IMF: Italy must focus on much-needed reforms

8 Feb 19

Italy’s failure to implement wide-ranging reforms is leaving the economy “vulnerable”, with its annual economic growth projected to stay below 1% up until 2023, according to the IMF.

To “unlock Italy’s potential” the country needed to boost productivity, improve public administration and reform fiscal policy, a 2018 IMF review of Italy has said.

The report, published on Wednesday, comes less than a week after the national statistics office said the country fell into recession at the end of last year.

 “The authorities’ strategy falls short of comprehensive reforms needed to address the longstanding structural impediments to sustained growth, and, therefore, risks leaving the economy vulnerable,” the IMF review said.

The organisation called for the reforms to be a priority for the Italian government.

The Italian populist government, which took office in the summer, said it would implement an expensive programme that includes income support for the poor, a lower retirement age and tax cuts.

Italian finance minister Giovanni Tria said the IMF’s findings “underestimates the necessity to support growth in Italy and in Europe, and the role of the policies adopted by the government towards this goal.”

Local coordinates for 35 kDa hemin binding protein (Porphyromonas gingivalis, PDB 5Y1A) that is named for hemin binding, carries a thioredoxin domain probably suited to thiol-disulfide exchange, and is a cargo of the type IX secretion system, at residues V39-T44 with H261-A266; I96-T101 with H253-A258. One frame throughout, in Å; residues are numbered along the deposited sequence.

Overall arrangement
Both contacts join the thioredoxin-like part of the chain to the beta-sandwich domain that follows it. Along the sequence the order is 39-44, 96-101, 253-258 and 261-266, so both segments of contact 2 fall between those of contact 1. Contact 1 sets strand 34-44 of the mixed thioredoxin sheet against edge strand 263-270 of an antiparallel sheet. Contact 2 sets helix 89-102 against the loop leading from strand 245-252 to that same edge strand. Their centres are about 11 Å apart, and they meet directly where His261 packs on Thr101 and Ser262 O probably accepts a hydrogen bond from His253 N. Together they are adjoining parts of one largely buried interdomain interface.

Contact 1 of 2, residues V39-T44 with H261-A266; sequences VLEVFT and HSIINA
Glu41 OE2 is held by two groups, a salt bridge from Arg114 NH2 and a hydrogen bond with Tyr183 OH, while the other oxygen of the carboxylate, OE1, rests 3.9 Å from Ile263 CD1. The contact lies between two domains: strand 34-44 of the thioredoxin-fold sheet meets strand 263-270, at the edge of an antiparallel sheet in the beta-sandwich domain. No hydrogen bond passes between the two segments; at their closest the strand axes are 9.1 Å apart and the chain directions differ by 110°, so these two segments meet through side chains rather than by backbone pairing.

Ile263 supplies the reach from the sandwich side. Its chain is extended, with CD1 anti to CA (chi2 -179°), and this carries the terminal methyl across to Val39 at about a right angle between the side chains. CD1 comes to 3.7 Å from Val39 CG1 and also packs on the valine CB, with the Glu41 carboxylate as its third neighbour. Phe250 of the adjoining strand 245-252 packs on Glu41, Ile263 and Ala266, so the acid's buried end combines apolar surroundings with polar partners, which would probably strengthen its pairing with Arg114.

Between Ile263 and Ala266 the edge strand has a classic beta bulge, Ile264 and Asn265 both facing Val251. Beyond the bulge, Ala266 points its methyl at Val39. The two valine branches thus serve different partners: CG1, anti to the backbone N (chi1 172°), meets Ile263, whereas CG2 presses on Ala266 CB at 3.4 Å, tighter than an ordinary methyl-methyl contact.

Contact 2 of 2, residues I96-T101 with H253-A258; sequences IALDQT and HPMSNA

He said in a statement that the government is committed to reducing debt.

The country’s coalition government was forced to revise its 2019 budget at the end of 2018 after the European Commission raised concerns about the impact on the country’s debt levels – the biggest in the EU at more than €2.3trn. 

The coalition expects a 1% growth rate this year while the Italian central bank and the IMF have both estimated 0.6% for 2019. The IMF projected growth below 1% in 2020 and beyond.

Lower growth will make it harder for the government to reach the budget deficit target of 2.04% of GDP for 2019, agreed with the European Commission.

The IMF said the Italian economy had been “recovering modestly” after the financial and sovereign debt crises.

But it added that Italy’s “longstanding weaknesses” had contributed to the “challenging economic situation”, including the sluggish growth, unemployment and high debt.

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